Misunderstanding #1: I've mentioned this before on my blog, but our students - even at the elite colleges and universities - are not us at that age. They are at college mostly because it's the next logical step and they've been told it will help them get a better job and so on. Even the most academically-oriented will usually only buy books for classes in their major, when they know they'll want to keep them beyond the class.
Misunderstanding #2: Two of my three library jobs have been at colleges with a high proportion of first generation college students. In both cases, more than 40% of the undergraduate population were/are first gen. They don't come to college knowing the culture, the expectations, the norms. They were given access to their textbooks in classes in k-12, and some even got to take them home, and so they won't expect this cost.
Misunderstanding #3: Speaking of costs, have you seen how expensive textbooks are these days? The prices have risen way way way beyond normal inflation. I've seen 150 page, flimsy paperback textbooks going for $100+. You know how so many libraries can't afford to keep up? Imagine that at an individual level.
Misunderstanding #4: Some of our students genuinely can't afford these books. They and their families are taking out loans and maxing out credit cards just to get the students to college.
Misunderstanding #5: This is a misunderstanding on the part of our patrons: No, most college libraries - heck, most libraries in general - aren't in the business of buying and stocking textbook-y textbooks, but a lot of people think "libraries = books," and think we will have them.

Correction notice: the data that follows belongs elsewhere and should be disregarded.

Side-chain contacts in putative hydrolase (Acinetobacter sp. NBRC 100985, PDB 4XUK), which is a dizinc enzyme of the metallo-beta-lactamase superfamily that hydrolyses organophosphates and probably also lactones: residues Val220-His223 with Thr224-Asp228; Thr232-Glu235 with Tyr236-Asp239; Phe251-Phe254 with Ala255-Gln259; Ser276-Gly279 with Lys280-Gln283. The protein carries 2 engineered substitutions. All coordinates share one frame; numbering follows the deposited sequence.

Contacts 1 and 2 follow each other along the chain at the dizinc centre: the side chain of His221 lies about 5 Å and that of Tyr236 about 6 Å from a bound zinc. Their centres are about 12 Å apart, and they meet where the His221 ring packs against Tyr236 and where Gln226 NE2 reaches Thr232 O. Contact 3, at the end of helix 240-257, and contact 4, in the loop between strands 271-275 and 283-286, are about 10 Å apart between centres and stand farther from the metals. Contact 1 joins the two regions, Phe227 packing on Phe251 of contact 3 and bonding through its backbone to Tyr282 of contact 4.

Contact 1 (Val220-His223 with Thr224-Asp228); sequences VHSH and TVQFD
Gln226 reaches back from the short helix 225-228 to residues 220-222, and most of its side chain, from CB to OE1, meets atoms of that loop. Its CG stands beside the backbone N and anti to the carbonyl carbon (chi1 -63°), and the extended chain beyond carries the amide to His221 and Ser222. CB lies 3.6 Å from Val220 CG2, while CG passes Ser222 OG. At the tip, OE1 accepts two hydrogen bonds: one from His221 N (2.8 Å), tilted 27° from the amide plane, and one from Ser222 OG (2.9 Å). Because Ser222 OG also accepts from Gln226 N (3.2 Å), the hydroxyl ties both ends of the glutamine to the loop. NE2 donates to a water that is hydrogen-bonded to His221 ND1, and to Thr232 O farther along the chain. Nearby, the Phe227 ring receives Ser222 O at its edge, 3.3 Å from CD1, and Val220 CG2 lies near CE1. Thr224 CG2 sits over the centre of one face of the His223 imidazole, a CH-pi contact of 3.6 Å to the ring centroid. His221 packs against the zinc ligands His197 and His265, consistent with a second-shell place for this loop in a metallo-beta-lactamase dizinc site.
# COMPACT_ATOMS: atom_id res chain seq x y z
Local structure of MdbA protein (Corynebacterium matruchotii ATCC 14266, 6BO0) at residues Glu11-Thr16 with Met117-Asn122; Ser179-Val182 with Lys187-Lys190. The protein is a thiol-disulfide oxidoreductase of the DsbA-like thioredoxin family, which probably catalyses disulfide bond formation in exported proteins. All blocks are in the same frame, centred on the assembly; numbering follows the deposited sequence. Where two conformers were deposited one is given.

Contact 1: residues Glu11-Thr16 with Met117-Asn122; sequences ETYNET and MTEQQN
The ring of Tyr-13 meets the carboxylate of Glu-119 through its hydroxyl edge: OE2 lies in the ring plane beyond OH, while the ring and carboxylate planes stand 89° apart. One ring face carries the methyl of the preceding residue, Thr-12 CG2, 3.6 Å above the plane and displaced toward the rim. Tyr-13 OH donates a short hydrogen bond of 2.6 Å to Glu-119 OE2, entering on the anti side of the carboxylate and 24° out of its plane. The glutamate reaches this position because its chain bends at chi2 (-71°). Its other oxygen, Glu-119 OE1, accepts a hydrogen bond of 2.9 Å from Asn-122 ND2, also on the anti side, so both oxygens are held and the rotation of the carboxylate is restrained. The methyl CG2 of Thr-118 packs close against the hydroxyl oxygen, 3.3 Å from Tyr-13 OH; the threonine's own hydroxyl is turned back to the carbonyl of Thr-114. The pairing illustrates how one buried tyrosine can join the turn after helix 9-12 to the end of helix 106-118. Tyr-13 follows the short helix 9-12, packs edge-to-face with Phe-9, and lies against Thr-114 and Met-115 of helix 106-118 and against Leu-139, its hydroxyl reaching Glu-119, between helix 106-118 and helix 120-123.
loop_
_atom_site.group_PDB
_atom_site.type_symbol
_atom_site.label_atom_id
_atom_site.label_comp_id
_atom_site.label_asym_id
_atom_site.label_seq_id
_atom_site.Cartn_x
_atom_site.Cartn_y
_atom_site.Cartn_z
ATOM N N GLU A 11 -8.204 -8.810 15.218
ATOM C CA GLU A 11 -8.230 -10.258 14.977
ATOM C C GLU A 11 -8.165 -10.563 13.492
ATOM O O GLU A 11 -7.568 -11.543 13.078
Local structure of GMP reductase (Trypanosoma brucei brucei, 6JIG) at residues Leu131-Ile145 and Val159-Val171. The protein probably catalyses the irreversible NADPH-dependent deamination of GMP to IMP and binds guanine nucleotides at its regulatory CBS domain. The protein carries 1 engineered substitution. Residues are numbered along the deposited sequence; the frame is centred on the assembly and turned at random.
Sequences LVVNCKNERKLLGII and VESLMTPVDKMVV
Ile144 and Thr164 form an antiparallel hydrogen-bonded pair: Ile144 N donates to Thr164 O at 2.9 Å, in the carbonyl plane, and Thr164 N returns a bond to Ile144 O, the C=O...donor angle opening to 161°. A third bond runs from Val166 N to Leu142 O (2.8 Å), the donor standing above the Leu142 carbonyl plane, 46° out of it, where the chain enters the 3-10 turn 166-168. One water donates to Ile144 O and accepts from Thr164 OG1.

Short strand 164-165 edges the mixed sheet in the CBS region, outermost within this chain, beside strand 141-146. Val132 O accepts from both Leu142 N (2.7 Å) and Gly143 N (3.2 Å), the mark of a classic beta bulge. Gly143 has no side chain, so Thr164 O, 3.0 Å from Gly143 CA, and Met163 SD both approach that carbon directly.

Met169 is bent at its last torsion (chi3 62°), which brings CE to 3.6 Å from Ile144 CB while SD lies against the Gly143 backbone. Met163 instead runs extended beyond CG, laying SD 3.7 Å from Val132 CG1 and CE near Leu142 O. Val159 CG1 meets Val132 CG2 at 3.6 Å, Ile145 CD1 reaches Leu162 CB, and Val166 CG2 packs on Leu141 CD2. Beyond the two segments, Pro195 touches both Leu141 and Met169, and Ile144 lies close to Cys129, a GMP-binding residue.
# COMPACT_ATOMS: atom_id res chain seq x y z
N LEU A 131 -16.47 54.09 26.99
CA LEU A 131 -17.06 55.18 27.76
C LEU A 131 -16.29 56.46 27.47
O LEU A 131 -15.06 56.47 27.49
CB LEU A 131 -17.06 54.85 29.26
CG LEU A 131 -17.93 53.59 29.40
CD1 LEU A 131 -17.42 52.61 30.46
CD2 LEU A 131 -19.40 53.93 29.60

All of this is to say that some students can't just buy their textbooks. So please, if a student comes to you and asks for a textbook, feel free to inform them that your library doesn't carry them, but keep the above misunderstandings in mind. Please try to help them find a copy through your consortium if your library belongs to one, and definitely have sympathy for students who can't afford/didn't know they need to buy textbooks. It's hard enough for students to come ask us for help in the first place; you showing them scorn (and it shows, even if you think it doesn't) will only make things worse.
One final note: I've talked to a few other librarians who do stock some textbooks in their libraries, both college/university level libraries as well as private high schools. I've been talking with some of my allies at my college, and I've decided to try an experiment next academic/fiscal year: I'm going to buy and keep in the library a few copies of the textbooks for each class with a high proportion of at risk students. If that works well, we'll expand. I'd love to hear from anyone who's got experience with this kind of program.